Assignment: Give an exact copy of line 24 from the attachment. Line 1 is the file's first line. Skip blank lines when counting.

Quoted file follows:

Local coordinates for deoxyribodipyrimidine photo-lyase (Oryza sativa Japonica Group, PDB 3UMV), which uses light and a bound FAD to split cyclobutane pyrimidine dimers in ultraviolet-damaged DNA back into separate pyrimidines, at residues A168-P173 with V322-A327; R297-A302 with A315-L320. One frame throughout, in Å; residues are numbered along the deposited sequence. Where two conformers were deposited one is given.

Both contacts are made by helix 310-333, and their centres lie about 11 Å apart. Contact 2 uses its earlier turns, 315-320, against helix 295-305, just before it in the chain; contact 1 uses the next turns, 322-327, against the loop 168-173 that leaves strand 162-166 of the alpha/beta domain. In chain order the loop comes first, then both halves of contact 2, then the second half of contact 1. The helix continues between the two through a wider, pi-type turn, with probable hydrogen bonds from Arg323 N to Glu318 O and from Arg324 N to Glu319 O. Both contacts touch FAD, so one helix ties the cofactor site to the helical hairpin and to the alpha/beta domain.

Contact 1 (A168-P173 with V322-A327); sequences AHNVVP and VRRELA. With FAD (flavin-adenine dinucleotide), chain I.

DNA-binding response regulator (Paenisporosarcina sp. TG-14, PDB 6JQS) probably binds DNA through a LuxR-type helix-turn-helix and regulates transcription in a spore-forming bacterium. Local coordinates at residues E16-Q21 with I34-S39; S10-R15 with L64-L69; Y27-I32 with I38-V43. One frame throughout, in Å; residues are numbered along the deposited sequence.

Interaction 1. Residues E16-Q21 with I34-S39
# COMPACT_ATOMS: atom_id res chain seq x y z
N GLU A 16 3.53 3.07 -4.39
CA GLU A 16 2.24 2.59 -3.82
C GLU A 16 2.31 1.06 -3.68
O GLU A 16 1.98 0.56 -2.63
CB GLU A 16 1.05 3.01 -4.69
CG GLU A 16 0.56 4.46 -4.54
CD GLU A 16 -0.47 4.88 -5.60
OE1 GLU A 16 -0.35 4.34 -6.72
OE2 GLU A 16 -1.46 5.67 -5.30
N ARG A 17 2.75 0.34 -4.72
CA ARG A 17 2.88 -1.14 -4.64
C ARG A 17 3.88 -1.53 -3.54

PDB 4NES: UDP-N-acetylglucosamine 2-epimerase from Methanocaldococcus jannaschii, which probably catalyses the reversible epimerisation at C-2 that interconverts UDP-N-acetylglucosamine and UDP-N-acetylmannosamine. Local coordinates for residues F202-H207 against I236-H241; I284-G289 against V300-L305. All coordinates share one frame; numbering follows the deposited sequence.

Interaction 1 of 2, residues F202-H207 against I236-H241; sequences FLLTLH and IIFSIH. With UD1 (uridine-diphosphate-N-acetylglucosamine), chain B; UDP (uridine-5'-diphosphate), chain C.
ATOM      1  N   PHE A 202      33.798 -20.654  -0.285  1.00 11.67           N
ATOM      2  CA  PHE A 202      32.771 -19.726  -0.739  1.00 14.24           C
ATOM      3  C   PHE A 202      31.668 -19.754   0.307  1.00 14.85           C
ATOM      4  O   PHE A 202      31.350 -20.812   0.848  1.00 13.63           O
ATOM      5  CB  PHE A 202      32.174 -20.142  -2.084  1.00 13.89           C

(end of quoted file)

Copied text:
ATOM      4  O   PHE A 202      31.350 -20.812   0.848  1.00 13.63           O